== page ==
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Sheveluch (Shiveluch) Volcano
This page contains archived content and is no longer being updated. At the time of publication, it represented the best available science. However, more recent observations and studies may have rendered some content obsolete.
On January 16, 2007, the Sheveluch Volcano (also known as Shiveluch) released a plume. The Moderate Resolution Imaging Spectroradiometer (MODIS) flying onboard NASA’s Terra satellite took this picture the same day. In this image, the plume blows northward, casting a faint shadow over the icy landscape. The plume’s predominantly white color suggests that it contains more water vapor than ash. Varying thicknesses of snow and ice cover the region, and local mountains leave pale blue shadows in the north, away from the Sun’s light. Patches of thin snow cover reveal the underlying brown rock and soil.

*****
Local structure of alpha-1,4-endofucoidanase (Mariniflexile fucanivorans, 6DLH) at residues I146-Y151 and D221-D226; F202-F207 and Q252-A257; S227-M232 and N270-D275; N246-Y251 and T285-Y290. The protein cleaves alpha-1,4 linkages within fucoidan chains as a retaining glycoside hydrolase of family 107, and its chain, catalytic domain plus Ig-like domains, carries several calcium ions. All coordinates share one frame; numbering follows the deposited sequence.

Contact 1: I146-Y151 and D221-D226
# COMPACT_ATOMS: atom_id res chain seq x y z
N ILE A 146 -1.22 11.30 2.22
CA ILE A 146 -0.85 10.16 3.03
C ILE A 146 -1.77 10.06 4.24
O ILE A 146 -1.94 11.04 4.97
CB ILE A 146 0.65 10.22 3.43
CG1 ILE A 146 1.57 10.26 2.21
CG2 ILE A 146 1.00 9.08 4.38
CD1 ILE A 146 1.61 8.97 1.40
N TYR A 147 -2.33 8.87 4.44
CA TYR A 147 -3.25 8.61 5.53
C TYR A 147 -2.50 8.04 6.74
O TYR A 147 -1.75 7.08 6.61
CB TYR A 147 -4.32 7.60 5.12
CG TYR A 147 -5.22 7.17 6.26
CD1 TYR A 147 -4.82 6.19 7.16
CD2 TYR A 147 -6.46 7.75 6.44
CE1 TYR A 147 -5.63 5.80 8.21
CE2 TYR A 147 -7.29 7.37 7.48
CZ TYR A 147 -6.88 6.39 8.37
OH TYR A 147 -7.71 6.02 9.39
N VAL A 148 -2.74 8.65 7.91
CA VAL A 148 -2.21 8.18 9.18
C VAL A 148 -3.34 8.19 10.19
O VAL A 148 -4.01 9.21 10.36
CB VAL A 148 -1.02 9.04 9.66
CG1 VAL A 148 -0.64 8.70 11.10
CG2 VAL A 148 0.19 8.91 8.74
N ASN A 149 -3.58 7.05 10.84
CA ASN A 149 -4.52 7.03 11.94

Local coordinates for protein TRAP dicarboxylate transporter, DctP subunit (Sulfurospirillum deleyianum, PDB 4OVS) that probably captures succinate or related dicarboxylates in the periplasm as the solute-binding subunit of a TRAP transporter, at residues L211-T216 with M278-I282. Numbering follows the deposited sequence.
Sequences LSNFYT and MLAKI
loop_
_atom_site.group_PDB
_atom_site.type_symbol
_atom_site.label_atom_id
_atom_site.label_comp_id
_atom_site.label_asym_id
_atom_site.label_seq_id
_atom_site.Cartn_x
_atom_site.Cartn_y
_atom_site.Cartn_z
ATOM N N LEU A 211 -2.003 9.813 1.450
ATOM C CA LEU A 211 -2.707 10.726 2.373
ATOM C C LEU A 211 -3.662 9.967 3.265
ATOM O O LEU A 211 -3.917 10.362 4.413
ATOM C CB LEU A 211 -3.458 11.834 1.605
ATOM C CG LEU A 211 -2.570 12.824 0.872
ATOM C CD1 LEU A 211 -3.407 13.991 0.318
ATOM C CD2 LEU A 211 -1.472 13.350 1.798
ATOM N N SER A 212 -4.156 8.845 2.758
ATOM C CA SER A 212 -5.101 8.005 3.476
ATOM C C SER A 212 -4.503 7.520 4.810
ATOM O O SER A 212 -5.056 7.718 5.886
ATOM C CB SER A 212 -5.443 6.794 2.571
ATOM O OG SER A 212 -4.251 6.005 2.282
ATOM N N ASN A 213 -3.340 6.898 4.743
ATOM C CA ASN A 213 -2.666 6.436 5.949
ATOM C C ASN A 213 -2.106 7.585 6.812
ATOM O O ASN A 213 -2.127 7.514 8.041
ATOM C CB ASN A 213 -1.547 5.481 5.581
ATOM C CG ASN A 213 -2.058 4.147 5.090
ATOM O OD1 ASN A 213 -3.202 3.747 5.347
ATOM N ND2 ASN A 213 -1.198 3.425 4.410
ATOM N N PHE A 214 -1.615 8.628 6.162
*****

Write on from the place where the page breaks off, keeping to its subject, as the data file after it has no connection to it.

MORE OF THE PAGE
Sheveluch is one of the most active volcanoes on the Kamchatka Peninsula in eastern Russia. It is a stratovolcano consisting of alternating layers of hardened ash, lava, and rock.